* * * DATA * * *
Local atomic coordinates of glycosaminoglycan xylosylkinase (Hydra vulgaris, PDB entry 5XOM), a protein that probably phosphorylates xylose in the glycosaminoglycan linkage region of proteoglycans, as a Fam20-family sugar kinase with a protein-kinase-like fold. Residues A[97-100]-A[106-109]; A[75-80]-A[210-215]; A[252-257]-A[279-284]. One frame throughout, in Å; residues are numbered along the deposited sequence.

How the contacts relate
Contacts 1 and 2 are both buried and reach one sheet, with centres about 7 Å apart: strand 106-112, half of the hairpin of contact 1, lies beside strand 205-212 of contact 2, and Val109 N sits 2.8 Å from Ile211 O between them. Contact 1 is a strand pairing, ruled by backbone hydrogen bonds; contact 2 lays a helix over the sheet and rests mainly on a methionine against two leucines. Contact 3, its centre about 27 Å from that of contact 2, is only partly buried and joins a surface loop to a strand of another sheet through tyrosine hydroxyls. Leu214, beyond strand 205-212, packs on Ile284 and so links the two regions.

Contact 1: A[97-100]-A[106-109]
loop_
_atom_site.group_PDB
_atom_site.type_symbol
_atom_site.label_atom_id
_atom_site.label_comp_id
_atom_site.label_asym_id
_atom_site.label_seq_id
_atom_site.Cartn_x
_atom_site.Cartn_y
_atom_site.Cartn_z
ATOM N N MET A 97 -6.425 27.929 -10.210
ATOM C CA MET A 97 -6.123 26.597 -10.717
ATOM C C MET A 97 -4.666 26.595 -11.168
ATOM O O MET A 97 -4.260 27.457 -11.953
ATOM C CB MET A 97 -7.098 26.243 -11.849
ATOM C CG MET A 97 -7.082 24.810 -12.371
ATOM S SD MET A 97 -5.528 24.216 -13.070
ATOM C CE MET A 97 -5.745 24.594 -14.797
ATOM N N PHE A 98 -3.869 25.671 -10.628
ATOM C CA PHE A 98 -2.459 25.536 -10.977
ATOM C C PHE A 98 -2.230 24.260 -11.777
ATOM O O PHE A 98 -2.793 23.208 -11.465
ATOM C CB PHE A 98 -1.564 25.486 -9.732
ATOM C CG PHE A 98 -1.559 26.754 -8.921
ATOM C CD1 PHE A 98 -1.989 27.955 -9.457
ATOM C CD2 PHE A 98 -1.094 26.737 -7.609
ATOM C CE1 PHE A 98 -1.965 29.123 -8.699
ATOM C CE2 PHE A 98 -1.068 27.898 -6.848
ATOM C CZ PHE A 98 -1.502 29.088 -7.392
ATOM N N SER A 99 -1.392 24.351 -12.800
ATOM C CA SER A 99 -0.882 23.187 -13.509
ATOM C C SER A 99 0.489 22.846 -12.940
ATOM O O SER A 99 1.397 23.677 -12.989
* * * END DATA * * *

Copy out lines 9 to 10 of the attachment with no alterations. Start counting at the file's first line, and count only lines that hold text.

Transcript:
_atom_site.label_comp_id
_atom_site.label_asym_id